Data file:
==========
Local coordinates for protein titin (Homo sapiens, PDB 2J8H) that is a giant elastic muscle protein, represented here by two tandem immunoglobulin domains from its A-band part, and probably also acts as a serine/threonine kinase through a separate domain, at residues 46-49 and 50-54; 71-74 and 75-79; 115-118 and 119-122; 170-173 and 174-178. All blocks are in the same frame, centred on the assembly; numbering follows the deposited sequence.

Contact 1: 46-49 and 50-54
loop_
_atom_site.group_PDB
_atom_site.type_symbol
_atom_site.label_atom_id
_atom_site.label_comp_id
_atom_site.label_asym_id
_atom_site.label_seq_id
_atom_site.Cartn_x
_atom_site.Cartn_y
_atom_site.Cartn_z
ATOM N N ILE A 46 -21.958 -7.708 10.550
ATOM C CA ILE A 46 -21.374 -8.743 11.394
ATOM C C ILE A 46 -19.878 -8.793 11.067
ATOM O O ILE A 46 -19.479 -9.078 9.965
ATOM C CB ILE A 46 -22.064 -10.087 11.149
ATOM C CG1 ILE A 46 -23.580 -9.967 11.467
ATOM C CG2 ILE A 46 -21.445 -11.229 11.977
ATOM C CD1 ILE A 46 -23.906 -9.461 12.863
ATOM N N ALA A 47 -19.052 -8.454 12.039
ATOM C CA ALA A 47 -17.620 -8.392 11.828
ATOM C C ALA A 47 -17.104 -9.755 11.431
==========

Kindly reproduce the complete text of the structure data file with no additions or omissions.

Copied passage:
Local coordinates for protein titin (Homo sapiens, PDB 2J8H) that is a giant elastic muscle protein, represented here by two tandem immunoglobulin domains from its A-band part, and probably also acts as a serine/threonine kinase through a separate domain, at residues 46-49 and 50-54; 71-74 and 75-79; 115-118 and 119-122; 170-173 and 174-178. All blocks are in the same frame, centred on the assembly; numbering follows the deposited sequence.

Contact 1: 46-49 and 50-54
loop_
_atom_site.group_PDB
_atom_site.type_symbol
_atom_site.label_atom_id
_atom_site.label_comp_id
_atom_site.label_asym_id
_atom_site.label_seq_id
_atom_site.Cartn_x
_atom_site.Cartn_y
_atom_site.Cartn_z
ATOM N N ILE A 46 -21.958 -7.708 10.550
ATOM C CA ILE A 46 -21.374 -8.743 11.394
ATOM C C ILE A 46 -19.878 -8.793 11.067
ATOM O O ILE A 46 -19.479 -9.078 9.965
ATOM C CB ILE A 46 -22.064 -10.087 11.149
ATOM C CG1 ILE A 46 -23.580 -9.967 11.467
ATOM C CG2 ILE A 46 -21.445 -11.229 11.977
ATOM C CD1 ILE A 46 -23.906 -9.461 12.863
ATOM N N ALA A 47 -19.052 -8.454 12.039
ATOM C CA ALA A 47 -17.620 -8.392 11.828
ATOM C C ALA A 47 -17.104 -9.755 11.431